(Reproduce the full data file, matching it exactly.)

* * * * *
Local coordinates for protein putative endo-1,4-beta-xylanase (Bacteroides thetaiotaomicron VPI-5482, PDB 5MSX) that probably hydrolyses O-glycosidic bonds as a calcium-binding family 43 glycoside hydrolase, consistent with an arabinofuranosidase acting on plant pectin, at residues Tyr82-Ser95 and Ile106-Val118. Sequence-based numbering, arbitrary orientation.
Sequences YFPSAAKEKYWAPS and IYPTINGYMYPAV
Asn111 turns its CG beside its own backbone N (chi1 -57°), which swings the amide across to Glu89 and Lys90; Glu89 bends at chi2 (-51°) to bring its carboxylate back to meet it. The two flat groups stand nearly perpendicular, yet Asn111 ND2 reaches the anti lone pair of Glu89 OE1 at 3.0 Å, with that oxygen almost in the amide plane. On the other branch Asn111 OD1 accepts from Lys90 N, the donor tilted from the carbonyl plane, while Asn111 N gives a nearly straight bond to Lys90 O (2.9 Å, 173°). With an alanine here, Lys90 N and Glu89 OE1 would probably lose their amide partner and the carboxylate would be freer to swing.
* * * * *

Local coordinates for protein putative endo-1,4-beta-xylanase (Bacteroides thetaiotaomicron VPI-5482, PDB 5MSX) that probably hydrolyses O-glycosidic bonds as a calcium-binding family 43 glycoside hydrolase, consistent with an arabinofuranosidase acting on plant pectin, at residues Tyr82-Ser95 and Ile106-Val118. Sequence-based numbering, arbitrary orientation.
Sequences YFPSAAKEKYWAPS and IYPTINGYMYPAV
Asn111 turns its CG beside its own backbone N (chi1 -57°), which swings the amide across to Glu89 and Lys90; Glu89 bends at chi2 (-51°) to bring its carboxylate back to meet it. The two flat groups stand nearly perpendicular, yet Asn111 ND2 reaches the anti lone pair of Glu89 OE1 at 3.0 Å, with that oxygen almost in the amide plane. On the other branch Asn111 OD1 accepts from Lys90 N, the donor tilted from the carbonyl plane, while Asn111 N gives a nearly straight bond to Lys90 O (2.9 Å, 173°). With an alanine here, Lys90 N and Glu89 OE1 would probably lose their amide partner and the carboxylate would be freer to swing.